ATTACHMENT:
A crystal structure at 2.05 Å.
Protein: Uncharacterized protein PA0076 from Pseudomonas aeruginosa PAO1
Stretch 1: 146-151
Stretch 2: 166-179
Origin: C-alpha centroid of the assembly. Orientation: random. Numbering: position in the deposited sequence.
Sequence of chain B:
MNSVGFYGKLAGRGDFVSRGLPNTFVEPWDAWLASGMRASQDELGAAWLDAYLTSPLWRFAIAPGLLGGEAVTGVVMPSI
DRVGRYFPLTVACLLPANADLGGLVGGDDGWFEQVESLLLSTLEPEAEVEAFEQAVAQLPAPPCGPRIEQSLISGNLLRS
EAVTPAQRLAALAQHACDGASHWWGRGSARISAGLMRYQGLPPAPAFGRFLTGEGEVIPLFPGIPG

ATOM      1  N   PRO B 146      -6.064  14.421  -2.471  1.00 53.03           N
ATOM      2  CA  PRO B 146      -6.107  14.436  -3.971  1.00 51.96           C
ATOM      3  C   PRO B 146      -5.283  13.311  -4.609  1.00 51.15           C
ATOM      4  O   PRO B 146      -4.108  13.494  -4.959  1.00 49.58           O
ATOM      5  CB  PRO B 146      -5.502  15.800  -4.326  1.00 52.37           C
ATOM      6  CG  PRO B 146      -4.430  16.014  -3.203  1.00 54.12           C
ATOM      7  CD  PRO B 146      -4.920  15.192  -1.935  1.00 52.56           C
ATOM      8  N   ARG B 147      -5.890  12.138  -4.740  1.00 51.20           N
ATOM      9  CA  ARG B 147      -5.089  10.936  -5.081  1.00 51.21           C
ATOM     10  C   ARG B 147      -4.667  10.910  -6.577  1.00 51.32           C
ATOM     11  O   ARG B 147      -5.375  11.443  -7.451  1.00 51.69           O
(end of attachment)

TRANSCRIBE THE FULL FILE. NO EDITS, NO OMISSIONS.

A crystal structure at 2.05 Å.
Protein: Uncharacterized protein PA0076 from Pseudomonas aeruginosa PAO1
Stretch 1: 146-151
Stretch 2: 166-179
Origin: C-alpha centroid of the assembly. Orientation: random. Numbering: position in the deposited sequence.
Sequence of chain B:
MNSVGFYGKLAGRGDFVSRGLPNTFVEPWDAWLASGMRASQDELGAAWLDAYLTSPLWRFAIAPGLLGGEAVTGVVMPSI
DRVGRYFPLTVACLLPANADLGGLVGGDDGWFEQVESLLLSTLEPEAEVEAFEQAVAQLPAPPCGPRIEQSLISGNLLRS
EAVTPAQRLAALAQHACDGASHWWGRGSARISAGLMRYQGLPPAPAFGRFLTGEGEVIPLFPGIPG

ATOM      1  N   PRO B 146      -6.064  14.421  -2.471  1.00 53.03           N
ATOM      2  CA  PRO B 146      -6.107  14.436  -3.971  1.00 51.96           C
ATOM      3  C   PRO B 146      -5.283  13.311  -4.609  1.00 51.15           C
ATOM      4  O   PRO B 146      -4.108  13.494  -4.959  1.00 49.58           O
ATOM      5  CB  PRO B 146      -5.502  15.800  -4.326  1.00 52.37           C
ATOM      6  CG  PRO B 146      -4.430  16.014  -3.203  1.00 54.12           C
ATOM      7  CD  PRO B 146      -4.920  15.192  -1.935  1.00 52.56           C
ATOM      8  N   ARG B 147      -5.890  12.138  -4.740  1.00 51.20           N
ATOM      9  CA  ARG B 147      -5.089  10.936  -5.081  1.00 51.21           C
ATOM     10  C   ARG B 147      -4.667  10.910  -6.577  1.00 51.32           C
ATOM     11  O   ARG B 147      -5.375  11.443  -7.451  1.00 51.69           O